tells America's history by the numbers
popular misconceptions, American parents today spend more time
with their children than they did years ago, and Americans are
not more mobile or moving far from home more often than they used
to. These are two of the results documented in a new book, The
First Measured Century: An Illustrated Guide to Trends in America,
the 20th century, Americans became the most energetic measurers
of social life that ever lived, say authors Theodore Caplow, Commonwealth
Professor of Sociology
at U.Va., Louis Hicks of St. Mary's College in Maryland, and Ben
J. Wattenberg, syndicated columnist, senior fellow at the American
Enterprise Institute and host of a weekly PBS series.
measured the size of their population and their territory, and
pioneered the measurement of facets of American life that had
never been systematically counted before, including crime, sex,
food, fun, religion and work. This tradition of counting and measuring
spread to virtually every nook and cranny of national life, they
say. Numbers, such as the Consumer Price Index, the Gross National
Product, the unemployment rate and the poverty rate, among others,
shaped public discourse and defined 20th-century America, according
to the authors.
book, the first of its kind (as there was never a measured century
before this one), examines 15 areas of American life: population,
work, education, family, living arrangements, religion, leisure,
health, money, politics, government, crime, transportation, business
and communications. It tells what happened to ordinary citizens
and reveals the following trends.
Americans are healthier, are more highly educated, and
More Americans claim membership in a religious organization
(70 percent in 1998 compared to 41 percent in 1906). However weekly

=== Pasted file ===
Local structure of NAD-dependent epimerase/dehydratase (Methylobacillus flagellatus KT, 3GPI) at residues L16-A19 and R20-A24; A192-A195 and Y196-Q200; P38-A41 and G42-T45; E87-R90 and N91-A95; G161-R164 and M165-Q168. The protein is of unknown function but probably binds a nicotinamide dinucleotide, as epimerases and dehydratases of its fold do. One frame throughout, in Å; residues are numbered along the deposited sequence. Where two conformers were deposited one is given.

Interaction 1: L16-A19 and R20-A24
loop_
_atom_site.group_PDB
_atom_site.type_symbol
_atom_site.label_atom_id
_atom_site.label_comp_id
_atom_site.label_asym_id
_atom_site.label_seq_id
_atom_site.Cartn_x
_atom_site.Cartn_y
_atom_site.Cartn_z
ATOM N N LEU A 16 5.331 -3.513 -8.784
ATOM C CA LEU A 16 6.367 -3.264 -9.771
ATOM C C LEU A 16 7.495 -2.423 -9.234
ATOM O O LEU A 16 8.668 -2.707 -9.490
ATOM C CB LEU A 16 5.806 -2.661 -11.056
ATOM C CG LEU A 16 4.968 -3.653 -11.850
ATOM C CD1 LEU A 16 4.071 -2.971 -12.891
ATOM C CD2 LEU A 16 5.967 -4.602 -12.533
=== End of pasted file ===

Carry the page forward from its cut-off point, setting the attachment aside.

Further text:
attendance at religious services remained level: 43 percent of
adults in 1939 and 40 percent in 1998.
Americans are now more approving of premarital sex and
less approving of extramarital sex.
America's population nearly quadrupled during the century
and its highways became safer to travel.
First Measured Century was published by AEI Press in December
in conjunction with a three-hour PBS television special of the
same name, hosted by Wattenberg and aired nationally Dec. 20.
Data for the illustrated volume and TV project were drawn extensively
from the U.S. Census Bureau, the National Park Service and other
governmental sources, Gallop polls, private sector sources, and
the findings of a new "Middletown IV" survey, commissioned for
in 1999, the survey built on Robert and Helen Lynd's landmark
sociological study of a typical American community in the 1920s.
The Lynd study was the first to employ modern survey methods to
examine an entire city. In 1978, Caplow led a team of social scientists
that replicated and extended the Lynd's work. In 1999, The First
Measured Century project commissioned a partial replication of
the "Middletown" study to gather long-term data on certain topics
not covered by official statistics. The research team, also directed
by Caplow, used the same survey instruments in the same place
with the same wording as the Lynd's used 75 years earlier. These
surveys provide the longest series of public opinion in the world,
according to Caplow. A feature of The First Measured Century is
the inclusion of the first published results from the new "Middletown
When asked if one major theme stood out in the book, the authors
said, "The story of America in the 20th century includes gigantic
successes and remarkable failures. Central to that success has
been a measurable expansion of economic, social and cultural liberty.
The failures include the persistence of poverty in the midst of
abundance; traffic gridlock; a malfunctioning criminal justice
system; and conspicuous deficiencies in education, health care
and public services. We did well in the old century. We can do
better in the new."